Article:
A record year for financial services mergers brought unprecedented fees to Wall Street firms that helped arrange the deals and pitch them to investors.

Investment banks collected a record $900 million in advisory fees for those deals, more than doubling 1997's $411 million, according to Securities Data Co.

But the deals themselves grew faster than the fees.

More than $478 billion of mergers were completed in the business, 172% more than in 1997, according to Securities Data. The fees investment bankers pocketed from advising on these mergers grew only 119%.

The gap can be explained in part by the stock market's drop since spring, when many big-bank mergers were agreed to.

For example, the fees Goldman, Sachs & Co. and Merrill Lynch & Co. collected from BankAmerica Corp. and NationsBank Corp. for advising on that megamerger were determined by the banks' stock prices at closing. Those banks were hit hard during the September stock swoon, and Goldman and Merrill collected considerably less in fees than if the deal had closed in mid-July.

Indeed, the unprecedentedly quick drop in bank stock valuations slowed M&A activity considerably in the second half.

But the merger market got going in the last few weeks of 1998, and competition for top talent in this field remains intense. Wall Street executive recruiters say demand for proven dealmakers is the highest since the era of leveraged buyouts in the late 1980s.

"M&A bankers will rank among ... the best-paid people on Wall Street this year," said Joan Zimmerman of G.Z. Stephens, a New York headhunting firm.

Even so, headhunters say M&A bankers at most firms may get smaller bonus checks than they had expected, because of the losses investment banks suffered in other lines of business, such as trading or underwriting.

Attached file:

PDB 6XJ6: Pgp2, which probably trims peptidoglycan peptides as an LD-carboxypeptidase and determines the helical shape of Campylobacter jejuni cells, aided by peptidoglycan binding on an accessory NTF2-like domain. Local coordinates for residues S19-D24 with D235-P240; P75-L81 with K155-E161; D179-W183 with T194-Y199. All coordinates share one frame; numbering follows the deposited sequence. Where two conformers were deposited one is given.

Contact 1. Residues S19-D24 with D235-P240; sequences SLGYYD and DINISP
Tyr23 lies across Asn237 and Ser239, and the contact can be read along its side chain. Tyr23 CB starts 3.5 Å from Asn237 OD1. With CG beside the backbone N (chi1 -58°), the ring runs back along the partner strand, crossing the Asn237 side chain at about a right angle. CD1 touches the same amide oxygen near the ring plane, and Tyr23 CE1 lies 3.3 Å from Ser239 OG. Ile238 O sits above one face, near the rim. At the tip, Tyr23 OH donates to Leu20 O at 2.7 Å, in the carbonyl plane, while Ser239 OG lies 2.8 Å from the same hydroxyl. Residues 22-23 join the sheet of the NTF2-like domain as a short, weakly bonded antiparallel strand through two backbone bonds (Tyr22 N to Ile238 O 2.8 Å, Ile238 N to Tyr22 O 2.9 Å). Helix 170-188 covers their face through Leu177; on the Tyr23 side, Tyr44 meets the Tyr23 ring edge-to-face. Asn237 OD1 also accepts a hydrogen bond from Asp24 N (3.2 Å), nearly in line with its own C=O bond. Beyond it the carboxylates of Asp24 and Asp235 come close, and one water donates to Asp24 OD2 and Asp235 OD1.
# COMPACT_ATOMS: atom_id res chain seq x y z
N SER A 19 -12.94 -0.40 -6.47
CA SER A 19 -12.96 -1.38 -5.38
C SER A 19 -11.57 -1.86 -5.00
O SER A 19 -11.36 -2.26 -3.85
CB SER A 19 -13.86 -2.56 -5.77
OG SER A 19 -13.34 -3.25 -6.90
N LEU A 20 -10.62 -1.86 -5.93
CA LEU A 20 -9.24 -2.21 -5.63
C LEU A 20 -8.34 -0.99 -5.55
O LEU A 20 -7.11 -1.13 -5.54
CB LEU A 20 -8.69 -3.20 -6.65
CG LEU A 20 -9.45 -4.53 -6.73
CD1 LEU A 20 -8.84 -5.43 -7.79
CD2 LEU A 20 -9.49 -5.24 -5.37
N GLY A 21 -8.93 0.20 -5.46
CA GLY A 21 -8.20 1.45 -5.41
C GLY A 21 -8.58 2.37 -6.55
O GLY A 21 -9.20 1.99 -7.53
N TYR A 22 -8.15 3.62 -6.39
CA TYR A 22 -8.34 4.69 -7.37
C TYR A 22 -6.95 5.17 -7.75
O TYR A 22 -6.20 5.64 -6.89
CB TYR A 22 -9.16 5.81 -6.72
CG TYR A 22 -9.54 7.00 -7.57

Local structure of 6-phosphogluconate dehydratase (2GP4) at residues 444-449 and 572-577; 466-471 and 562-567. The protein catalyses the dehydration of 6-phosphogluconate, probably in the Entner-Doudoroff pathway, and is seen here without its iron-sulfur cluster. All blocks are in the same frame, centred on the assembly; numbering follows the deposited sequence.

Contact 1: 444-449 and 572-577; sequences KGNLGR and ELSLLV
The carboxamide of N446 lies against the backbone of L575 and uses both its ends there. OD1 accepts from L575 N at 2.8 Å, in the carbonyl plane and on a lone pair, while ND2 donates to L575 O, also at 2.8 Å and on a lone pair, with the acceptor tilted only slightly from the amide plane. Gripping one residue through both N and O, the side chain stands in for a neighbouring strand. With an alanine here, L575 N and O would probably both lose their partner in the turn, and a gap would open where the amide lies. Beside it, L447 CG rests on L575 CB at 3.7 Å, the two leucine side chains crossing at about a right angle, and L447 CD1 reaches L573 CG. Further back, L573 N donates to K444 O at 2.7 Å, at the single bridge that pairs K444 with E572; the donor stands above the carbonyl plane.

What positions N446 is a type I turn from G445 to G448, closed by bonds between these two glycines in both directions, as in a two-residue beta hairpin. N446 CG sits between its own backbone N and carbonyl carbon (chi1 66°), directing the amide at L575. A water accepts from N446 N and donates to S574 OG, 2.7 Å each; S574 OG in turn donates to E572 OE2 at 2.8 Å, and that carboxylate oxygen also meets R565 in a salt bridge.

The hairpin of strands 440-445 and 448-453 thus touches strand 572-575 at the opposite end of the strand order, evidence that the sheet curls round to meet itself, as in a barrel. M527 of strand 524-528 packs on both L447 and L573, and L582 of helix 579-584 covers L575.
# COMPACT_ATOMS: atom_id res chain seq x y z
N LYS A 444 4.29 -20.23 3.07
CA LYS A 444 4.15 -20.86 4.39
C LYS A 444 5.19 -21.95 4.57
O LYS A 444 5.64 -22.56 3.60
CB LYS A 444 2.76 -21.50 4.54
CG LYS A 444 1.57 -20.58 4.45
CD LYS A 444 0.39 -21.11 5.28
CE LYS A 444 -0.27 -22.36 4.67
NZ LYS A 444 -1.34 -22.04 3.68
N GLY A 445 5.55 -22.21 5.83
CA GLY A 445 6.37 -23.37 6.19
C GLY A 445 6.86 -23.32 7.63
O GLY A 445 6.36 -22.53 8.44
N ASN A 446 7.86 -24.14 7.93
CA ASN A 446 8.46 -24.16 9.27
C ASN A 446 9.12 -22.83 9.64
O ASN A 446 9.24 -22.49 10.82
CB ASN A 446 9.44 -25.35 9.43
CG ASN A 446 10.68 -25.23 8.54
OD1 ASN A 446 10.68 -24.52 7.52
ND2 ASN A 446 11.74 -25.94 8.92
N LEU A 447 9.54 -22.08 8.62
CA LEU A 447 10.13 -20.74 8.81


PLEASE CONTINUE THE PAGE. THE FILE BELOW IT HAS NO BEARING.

Goldman, Sachs, Merrill Lynch, Morgan Stanley Dean Witter & Co., and Credit Suisse First Boston were the chief beneficiaries of banking's merger mania, collecting nearly 55% of the fees that financial services companies paid in 1998.

Indeed, with fixed-income and emerging markets desks enduring horrible years, M&A is proving to be a balm at many Wall Street firms.

For example, one of the few bits of good news coming out of Lehman Brothers these days is that its bank mergers group posted a 13-fold increase in fees from the year before, to $53.2 million, from $4 million. That's welcome, since the firm's fixed-income division suffered through a horrible fall and analysts expect Lehman's fourth-quarter earnings to be off 83% from last year.

Last year's flood of initial public offerings, which virtually dried up this year, was a boon to Sandler O'Neill & Partners, a boutique that takes many mutually held thrifts public. This firm's investment bankers arranged mergers for several of its clients with bigger companies and collected $34.1 million in M&A fees for its efforts, a 267% increase over 1997.

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